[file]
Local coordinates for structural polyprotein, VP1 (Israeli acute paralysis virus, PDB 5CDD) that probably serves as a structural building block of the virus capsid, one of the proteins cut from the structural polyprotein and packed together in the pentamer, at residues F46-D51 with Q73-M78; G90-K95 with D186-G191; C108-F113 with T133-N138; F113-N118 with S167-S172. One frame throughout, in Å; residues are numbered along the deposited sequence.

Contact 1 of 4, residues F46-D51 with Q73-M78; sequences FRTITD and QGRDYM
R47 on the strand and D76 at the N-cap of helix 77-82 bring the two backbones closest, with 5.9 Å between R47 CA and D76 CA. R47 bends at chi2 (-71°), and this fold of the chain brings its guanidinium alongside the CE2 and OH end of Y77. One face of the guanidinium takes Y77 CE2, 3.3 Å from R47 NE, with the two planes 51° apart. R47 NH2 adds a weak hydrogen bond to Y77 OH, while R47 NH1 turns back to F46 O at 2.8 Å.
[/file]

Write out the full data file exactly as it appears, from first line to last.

Local coordinates for structural polyprotein, VP1 (Israeli acute paralysis virus, PDB 5CDD) that probably serves as a structural building block of the virus capsid, one of the proteins cut from the structural polyprotein and packed together in the pentamer, at residues F46-D51 with Q73-M78; G90-K95 with D186-G191; C108-F113 with T133-N138; F113-N118 with S167-S172. One frame throughout, in Å; residues are numbered along the deposited sequence.

Contact 1 of 4, residues F46-D51 with Q73-M78; sequences FRTITD and QGRDYM
R47 on the strand and D76 at the N-cap of helix 77-82 bring the two backbones closest, with 5.9 Å between R47 CA and D76 CA. R47 bends at chi2 (-71°), and this fold of the chain brings its guanidinium alongside the CE2 and OH end of Y77. One face of the guanidinium takes Y77 CE2, 3.3 Å from R47 NE, with the two planes 51° apart. R47 NH2 adds a weak hydrogen bond to Y77 OH, while R47 NH1 turns back to F46 O at 2.8 Å.